A colleague asked me to clarify the jargon surrounding the word “platform.” From his standpoint, platforms were overhyped, and he didn’t understand why they were getting so much attention. As a strategist with a deep background in digital & transformation, I wanted to address his questions. I’ve set out to write a few posts here, related to my work and thinking on the topic, to both clarify issues and highlight what interests me about the field.
Platform business models are behind many of the world’s most successful businesses. Their growth and impact is remarkable. Let’s start with five features of platforms that I think make them so intriguing:
Impressive market caps. Platform companies represent $2.6 trillion in market capitalization worldwide.
Unicorns (private companies with $1bn+ valuation) are disproportionally platforms. “A review we conducted of the 115 companies listed as Unicorns by CB Insights in June 2015 found that 80 of these companies or 70 percent are platform companies,” The Rise of the Platform Enterprise: A Global Survey, By Peter C. Evans and Annabelle Gawer.
Scale and agility, as demonstrated by Airbnb’s CEO:
Platforms as a source of innovation. In 2014, nine U.S. platforms were awarded 11,585 patents.
With smaller teams and faster growth, successful platforms are changing the game:
Citation: HBR Webinar with Marshall van Alstyne, minute 2:22.
Understanding before Responding
Each of these five points indicates a significant shift in business and society. Taken together, they suggest not only the increasing importance of the platform businesses, but also the need to understand them and know whether your business should collaborate, compete or transform in response.
It’s nearly impossible to live in our modern-day society without having interacted with a platform business. Whether you’ve shopped at a mall; bought vintage goods at a flea market; connected with friends on Facebook or colleagues on LinkedIn; purchased books on Amazon, courses on Skillshare, or handyman services on Task Rabbit; shared on Instagram; booked your perfect room on Airbnb; taken Uber to work; or downloaded an app from iTunes, you’ve experienced platforms first hand.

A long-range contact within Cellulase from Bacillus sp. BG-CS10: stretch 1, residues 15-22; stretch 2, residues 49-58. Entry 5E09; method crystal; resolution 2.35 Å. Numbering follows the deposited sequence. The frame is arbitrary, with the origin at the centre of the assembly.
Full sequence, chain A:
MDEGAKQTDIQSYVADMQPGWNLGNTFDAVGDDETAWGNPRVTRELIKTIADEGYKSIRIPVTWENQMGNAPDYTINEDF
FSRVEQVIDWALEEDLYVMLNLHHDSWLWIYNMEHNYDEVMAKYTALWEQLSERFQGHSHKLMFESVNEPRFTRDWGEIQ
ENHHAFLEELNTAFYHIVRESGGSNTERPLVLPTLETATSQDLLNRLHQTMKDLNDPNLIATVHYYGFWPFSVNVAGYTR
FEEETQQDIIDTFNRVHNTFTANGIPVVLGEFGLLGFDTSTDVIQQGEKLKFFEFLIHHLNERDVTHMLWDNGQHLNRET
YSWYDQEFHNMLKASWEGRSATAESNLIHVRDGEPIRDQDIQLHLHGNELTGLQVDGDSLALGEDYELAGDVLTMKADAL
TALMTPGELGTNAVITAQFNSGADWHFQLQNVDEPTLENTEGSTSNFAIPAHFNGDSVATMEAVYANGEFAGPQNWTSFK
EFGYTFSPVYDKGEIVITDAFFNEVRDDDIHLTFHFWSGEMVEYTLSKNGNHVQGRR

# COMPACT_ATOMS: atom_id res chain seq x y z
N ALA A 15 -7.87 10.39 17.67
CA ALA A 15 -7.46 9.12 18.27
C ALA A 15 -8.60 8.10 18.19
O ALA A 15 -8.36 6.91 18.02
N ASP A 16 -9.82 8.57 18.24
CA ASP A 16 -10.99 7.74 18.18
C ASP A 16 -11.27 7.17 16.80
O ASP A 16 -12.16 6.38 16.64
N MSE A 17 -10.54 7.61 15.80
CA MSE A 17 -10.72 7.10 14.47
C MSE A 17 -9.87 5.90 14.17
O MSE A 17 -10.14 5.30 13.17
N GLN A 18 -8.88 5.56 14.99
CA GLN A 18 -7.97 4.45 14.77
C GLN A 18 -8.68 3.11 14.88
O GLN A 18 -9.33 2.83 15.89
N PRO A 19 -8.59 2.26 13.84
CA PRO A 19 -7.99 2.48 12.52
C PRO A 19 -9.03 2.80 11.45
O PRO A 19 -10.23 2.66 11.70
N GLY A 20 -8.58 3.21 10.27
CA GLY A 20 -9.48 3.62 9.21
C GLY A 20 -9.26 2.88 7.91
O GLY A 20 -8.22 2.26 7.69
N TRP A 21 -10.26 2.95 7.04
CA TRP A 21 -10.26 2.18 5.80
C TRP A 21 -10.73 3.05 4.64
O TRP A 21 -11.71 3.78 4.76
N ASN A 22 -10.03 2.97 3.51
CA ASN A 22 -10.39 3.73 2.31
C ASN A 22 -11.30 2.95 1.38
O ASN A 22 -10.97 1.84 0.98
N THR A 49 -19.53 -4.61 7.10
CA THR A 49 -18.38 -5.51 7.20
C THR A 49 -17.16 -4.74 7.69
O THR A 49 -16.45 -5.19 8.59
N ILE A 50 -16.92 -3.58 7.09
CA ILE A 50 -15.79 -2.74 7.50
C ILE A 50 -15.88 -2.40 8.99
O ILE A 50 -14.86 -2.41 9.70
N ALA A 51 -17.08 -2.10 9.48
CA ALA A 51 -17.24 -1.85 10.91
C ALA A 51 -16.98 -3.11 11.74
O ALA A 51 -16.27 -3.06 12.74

Tech Crunch famously provides a perspective on what makes these platforms so intriguing:
“Uber, the world’s largest taxi company, owns no vehicles. Facebook, the world’s most popular media owner, creates no content. Alibaba, the most valuable retailer, has no inventory. And Airbnb, the world’s largest accommodation provider, owns no real estate.”
How is this possible? The answer is in the definition of a platform business model itself.
Competing Definition of Platform Business Models
More conductor than broker, a platform business guides consumer and producer interests to create a balanced ecosystem. The ability of the “conductor” to create a vibrant space for the music is more important than owning the instruments by which music is made.
To provide a more literal definition, I’ve gathered voices of the world’s leading experts on platform business models to define them for you:
Alex Moazed & Nicholas Johnson in Modern Monopolies define a platform business model as: “A business model that facilities the exchange of value between multiple user groups, consumers and producers,” (241).
In her recent MIT Executive Workshop on Platforms, Professor Tucker expands on her definition while cautioning against defining, “People value [platforms] more, the more others use it – just because something is called a platform, doesn’t make